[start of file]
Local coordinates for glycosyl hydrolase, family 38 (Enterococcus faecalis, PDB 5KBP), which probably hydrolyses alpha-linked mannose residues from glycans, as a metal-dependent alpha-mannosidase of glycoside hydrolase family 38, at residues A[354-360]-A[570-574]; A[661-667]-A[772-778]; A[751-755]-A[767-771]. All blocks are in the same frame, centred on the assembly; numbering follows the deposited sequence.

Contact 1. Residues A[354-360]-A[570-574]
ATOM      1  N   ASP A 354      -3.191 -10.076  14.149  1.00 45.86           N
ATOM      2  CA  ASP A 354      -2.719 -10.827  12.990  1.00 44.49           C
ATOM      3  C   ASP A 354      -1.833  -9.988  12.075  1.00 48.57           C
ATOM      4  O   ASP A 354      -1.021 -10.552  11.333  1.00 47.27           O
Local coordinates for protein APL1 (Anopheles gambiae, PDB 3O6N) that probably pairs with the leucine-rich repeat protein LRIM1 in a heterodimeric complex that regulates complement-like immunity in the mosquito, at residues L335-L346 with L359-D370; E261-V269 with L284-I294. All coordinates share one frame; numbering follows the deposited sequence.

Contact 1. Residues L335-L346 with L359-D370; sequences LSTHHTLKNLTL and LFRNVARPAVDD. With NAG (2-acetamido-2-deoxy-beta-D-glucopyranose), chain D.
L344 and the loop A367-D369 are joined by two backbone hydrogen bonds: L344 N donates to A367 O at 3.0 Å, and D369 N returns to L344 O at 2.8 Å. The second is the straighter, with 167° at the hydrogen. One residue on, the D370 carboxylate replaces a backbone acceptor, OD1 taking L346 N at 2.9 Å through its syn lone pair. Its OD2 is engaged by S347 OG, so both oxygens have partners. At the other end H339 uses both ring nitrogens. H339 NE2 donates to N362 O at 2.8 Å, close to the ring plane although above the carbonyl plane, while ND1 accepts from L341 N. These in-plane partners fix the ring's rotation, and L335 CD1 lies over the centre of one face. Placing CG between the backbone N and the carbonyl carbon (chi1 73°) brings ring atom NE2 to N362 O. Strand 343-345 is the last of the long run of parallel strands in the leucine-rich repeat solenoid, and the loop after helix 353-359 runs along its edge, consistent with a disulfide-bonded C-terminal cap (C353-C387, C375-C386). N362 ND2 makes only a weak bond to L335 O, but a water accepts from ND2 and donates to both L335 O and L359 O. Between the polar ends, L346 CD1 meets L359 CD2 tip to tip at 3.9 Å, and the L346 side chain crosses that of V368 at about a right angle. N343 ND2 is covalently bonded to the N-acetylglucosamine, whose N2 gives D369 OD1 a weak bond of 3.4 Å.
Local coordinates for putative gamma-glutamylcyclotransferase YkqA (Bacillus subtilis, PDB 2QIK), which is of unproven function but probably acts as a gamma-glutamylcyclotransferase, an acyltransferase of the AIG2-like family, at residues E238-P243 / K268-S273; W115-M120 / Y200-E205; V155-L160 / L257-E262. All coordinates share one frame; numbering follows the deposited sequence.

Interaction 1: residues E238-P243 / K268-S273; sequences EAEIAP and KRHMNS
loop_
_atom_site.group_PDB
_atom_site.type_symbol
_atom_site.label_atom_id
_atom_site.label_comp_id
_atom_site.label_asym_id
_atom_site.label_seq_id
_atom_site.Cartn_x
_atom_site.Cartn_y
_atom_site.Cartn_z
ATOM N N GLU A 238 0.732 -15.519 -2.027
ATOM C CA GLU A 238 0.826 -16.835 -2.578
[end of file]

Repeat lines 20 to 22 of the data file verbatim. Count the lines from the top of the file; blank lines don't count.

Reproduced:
_atom_site.Cartn_y
_atom_site.Cartn_z
ATOM N N GLU A 238 0.732 -15.519 -2.027